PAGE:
The Storm
Great destruction of shipping and loss of life
Shipwrecks and loss of ten lives at the mouth of the Tyne

The hurricane blew all yesterday with great fury, shifting the north-east at nightfall. The blinding rain continued without cessation, and the sea, if possible, became more  angry than ever. At high water, the greater portion of the piers were literally covered with broken waves, and some idea of the desperate character of the elemental disturbance may be formed when it is stated that wet sand was drifted to considerable distance above the Brigade House, on the South Shields Pier, until it was inches thick, and had quite the appearance of the beach. Seaward the aspect was terribly wild. The naked eye- though there was dim light similar that which may be witnessed the breaking of a dull winter's day—could not penetrate further than the piling at the end of the piers. There was nothing to be seen long streaks of feathery foam, which rose a tremendous height, and fell with booming sound the shore. Thousands of persons visited the piers and bank tops to witness the arrival of vessels; and up to early an early hour this morning, women, anxious for expected friends, were keeping fruitless watch. A few vessels, before dark, made the harbour in safety. The sea, it is said, has not been higher since the memorable wreck the Stanley, and the progress of the vessels which attempted to put in was witnessed with the greatest anxiety. About nine o'clock in the morning, an Italian barque got too far to the north, and was in great peril, but she fortunately succeeded in entering safely. The steam-tug Liverpool, shortly afterwards arrived, and the master reported that he had had in tow the ship Matchless, of Boston, from London for the Tyne, but that had been obliged to cast her off on the Durham Coast. The Matchless, it is supposed, will have got to the north, and will in all probability make for Leith Roads. About half-past eleven, as mentioned in our impression of yesterday, the brig Amble, of Warkworth, coal laden, and another brig, also succeeded in making the port in safety. About twenty minutes past eight o'clock, the alarm guns from the Spanish battery and H.M.S. Castor, announced that a vessel had struck on the north side of the harbour. Soon after the firing of the guns the vessel floated off and drifted across the Herd Sand on the south side of the harbour, where she remained. The alarm guns were again fired, and by this time immense crowds of people thronged the piers. The vessel proved the brig Duff, of and for Portsmouth from Sunderland, coal laden. The crew endeavoured to get out the ship's boat, but in doing so it was washed away with two of the crew, namely, John Bundy, cook, and Thomas Turner, seaman, both believed to have been drowned. The remainder of the crew were taken off the wreck by the North Shields lifeboat Northumberland, and landed at the Sailors' Home, North Shields, where they were provided with dry clothing by the matron, Mrs Coward. When the vessel drifted to the Herd Sands, the Volunteer Life Brigade ran out their lines, but the vessel was too far away for them. The South Shields lifeboats Tom Perry and the Tyne, put off, but the Northumberland succeeded in taking the men off the brig before they reached her. Their names are—Capt. Charles Sims, Bernard Bernard, mate, Jeremiah Rogers, William Henry Amey, and Charles Barrett, seamen. The Duff was a vessel of 165 tons register, and belonged to Portsmouth, also as did the whole of the crew. The captain states that he left Sunderland on Saturday last and was running back to the Tyne for shelter at the time of the occurrence. The men who are missing are both married. The Duff had her mid mast sail set when she struck, and the tide being high, she rolled and pitched in a dangerous manner. The Northumberland lifeboat, which saved the crew, was under the command of Mr Sadler. Mr Sadler's crew reported that they had seen something like a boat drifting rapidly away in the surf, and the South Shields boats pulled about, but discovered nothing. About twenty minutes past eight o'clock the Coastguardsmen at the Spanish Battery saw in the channel a vessel in distress, and the two guns, which is the signal used to indicate that the ship is on the north side, were fired, but no sooner had the guns been responded to by Castor than the three guns showing that the vessel was off the south shore were fired. Lifeboats from the Pilot Landing, South Shields, and the Low Lights were instantly manned, and put off to the rescue the crew of the vessel, which had struck a little to the north of the south pier, but the latter succeeded in reaching the ship first, and took off the crew in safety except one man who was drowned. The vessel proved to be the Jamais, but port and destination are unknown.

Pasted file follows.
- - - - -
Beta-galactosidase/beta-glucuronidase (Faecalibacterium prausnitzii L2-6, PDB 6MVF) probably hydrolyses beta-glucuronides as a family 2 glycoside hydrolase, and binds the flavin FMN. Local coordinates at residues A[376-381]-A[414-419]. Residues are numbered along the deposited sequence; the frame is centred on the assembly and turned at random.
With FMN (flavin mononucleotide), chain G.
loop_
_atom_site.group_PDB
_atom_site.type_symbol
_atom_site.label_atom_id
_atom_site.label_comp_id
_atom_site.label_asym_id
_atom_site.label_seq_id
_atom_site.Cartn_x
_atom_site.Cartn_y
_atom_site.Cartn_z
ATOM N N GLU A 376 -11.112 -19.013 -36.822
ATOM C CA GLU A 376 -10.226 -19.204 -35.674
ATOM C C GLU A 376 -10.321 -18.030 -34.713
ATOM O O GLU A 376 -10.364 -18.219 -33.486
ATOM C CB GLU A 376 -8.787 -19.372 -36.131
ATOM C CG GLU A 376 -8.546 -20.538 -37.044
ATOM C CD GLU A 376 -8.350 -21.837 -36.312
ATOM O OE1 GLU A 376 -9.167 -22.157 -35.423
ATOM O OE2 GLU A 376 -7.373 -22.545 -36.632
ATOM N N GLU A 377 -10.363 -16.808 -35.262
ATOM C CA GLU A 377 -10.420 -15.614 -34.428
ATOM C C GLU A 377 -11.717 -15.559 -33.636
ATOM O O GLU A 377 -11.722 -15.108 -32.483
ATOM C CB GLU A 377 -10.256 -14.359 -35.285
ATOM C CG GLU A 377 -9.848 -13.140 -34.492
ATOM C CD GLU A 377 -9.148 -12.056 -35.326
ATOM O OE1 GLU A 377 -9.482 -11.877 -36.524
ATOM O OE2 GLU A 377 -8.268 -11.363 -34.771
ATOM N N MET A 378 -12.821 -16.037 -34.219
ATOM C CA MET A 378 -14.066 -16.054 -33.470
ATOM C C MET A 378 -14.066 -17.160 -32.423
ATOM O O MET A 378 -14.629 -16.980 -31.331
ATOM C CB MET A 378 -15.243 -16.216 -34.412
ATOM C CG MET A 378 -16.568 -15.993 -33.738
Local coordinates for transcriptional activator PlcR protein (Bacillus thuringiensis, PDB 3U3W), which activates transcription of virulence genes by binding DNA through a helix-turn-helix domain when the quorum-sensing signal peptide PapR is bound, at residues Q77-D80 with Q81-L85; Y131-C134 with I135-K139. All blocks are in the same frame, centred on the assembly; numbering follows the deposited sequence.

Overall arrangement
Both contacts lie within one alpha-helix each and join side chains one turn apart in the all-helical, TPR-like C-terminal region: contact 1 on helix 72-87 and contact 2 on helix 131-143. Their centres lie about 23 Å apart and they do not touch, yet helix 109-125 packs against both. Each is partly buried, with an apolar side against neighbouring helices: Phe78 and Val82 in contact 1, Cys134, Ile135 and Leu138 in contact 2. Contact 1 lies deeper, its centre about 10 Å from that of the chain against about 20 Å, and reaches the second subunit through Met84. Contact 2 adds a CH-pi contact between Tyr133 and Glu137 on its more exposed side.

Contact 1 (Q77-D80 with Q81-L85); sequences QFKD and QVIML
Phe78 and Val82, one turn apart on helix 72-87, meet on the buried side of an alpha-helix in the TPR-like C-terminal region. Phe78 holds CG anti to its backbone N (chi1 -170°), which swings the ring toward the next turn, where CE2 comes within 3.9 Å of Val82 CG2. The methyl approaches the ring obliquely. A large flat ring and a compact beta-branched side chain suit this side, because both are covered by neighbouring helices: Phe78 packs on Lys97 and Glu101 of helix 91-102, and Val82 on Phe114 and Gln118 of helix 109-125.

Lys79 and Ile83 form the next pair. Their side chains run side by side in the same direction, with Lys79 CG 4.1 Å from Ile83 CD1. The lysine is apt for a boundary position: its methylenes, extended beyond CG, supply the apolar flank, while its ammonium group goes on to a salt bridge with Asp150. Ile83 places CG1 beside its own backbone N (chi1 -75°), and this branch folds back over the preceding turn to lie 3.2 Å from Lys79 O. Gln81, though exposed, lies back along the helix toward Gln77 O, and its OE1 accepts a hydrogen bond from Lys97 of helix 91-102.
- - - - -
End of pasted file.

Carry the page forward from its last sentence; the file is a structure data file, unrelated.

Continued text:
Source: Shields Daily Gazette 18th of December 1872